Don’t be silent. Make your stand. Fight evil, even if it’s a losing battle. Even if, like Dietrich Bonhoeffer, you die for your beliefs and never get the chance to see victory.

If you're an Oregon resident, get involved with the petition currently being circulated to stop taxpayer funded abortion in our state. (You can contact me to sign the petition or to get supplies to circulate it yourself, I have extra signature sheets and volunteer handbooks)
Get informed. Read the information on, an abortion information website intended to educate and inform people about what abortion is. 
Wear an Abort73 t-shirt. They're designed to make people curious and direct them to the website.
And be ready to give an answer when people ask you about it. 

If you believe there is an evil occurring every day in America and across the world, don't be silent.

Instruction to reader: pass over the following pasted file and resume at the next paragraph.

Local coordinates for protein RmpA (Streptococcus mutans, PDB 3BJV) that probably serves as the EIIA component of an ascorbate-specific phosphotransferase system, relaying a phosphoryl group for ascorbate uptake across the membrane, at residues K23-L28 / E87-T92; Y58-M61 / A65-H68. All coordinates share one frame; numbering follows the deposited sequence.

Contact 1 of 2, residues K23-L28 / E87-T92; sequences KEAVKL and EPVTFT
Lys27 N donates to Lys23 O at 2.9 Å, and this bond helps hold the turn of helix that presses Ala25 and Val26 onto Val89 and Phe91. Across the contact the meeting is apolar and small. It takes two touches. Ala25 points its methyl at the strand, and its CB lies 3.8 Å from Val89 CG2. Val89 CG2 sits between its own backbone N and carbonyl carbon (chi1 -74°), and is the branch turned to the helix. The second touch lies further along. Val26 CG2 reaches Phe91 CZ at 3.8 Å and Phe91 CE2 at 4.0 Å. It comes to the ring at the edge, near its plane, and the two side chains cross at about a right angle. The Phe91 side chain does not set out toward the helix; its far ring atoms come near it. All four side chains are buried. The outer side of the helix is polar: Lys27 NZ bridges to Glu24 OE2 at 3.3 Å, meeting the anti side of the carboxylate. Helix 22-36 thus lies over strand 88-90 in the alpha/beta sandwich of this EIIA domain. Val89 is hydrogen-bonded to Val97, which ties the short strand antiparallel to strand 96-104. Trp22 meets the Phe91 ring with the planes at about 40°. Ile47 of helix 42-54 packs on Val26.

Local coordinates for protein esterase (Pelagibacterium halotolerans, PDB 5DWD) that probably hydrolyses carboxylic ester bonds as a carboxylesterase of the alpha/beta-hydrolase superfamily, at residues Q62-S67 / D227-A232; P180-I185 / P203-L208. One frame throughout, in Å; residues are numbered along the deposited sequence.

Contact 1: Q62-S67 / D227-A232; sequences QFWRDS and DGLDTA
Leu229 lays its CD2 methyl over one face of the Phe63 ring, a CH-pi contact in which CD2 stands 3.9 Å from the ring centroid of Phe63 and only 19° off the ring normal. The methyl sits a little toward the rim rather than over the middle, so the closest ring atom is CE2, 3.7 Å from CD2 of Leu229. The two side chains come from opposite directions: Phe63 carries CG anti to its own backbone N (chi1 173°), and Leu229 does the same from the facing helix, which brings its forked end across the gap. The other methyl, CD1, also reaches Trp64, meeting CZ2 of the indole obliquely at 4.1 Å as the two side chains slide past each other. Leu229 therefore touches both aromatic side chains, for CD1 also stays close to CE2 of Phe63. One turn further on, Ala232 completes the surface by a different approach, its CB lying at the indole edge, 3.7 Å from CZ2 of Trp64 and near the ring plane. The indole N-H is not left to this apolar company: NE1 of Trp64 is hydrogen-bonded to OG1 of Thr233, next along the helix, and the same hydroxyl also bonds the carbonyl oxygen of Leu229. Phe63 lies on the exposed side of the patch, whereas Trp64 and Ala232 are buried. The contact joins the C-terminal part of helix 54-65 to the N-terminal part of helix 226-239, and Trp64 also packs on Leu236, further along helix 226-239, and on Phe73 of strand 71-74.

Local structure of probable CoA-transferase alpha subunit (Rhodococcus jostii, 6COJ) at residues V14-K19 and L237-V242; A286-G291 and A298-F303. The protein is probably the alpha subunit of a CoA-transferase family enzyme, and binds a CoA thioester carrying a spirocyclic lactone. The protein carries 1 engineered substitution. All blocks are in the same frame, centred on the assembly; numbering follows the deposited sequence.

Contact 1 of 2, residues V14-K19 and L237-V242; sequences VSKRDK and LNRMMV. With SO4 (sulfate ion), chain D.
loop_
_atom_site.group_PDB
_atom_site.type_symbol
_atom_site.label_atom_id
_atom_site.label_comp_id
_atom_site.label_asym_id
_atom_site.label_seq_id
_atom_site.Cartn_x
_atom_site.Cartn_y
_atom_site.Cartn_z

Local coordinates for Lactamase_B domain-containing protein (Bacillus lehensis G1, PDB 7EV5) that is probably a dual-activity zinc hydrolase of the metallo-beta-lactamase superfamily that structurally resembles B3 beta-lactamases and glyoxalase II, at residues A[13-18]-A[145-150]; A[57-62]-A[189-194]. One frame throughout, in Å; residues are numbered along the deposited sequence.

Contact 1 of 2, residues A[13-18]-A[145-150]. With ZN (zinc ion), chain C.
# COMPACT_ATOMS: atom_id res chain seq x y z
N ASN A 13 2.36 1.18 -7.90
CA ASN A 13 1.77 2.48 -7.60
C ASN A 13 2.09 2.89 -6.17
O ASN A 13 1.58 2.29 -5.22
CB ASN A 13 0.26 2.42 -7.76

Thursday, March 6, 2014

Characters That Cuss

Oh, snap.

Billions of bilious blue blistering barnacles.


Characters that swear present rather a dilemma for Christian writers. Do we allow them First Amendment rights and let them say whatever they want? Or do we censor their profanity in order to remain family friendly and Christian? And if we compromise, where do we draw the line?

The case for censorship is intimidatingly godly and conservative. Profanity is of the world. The Bible prohibits swearing. We should think of hopeful and joyous things, be encouraging, be a light. And vile words, especially in print, are neither uplifting nor godly.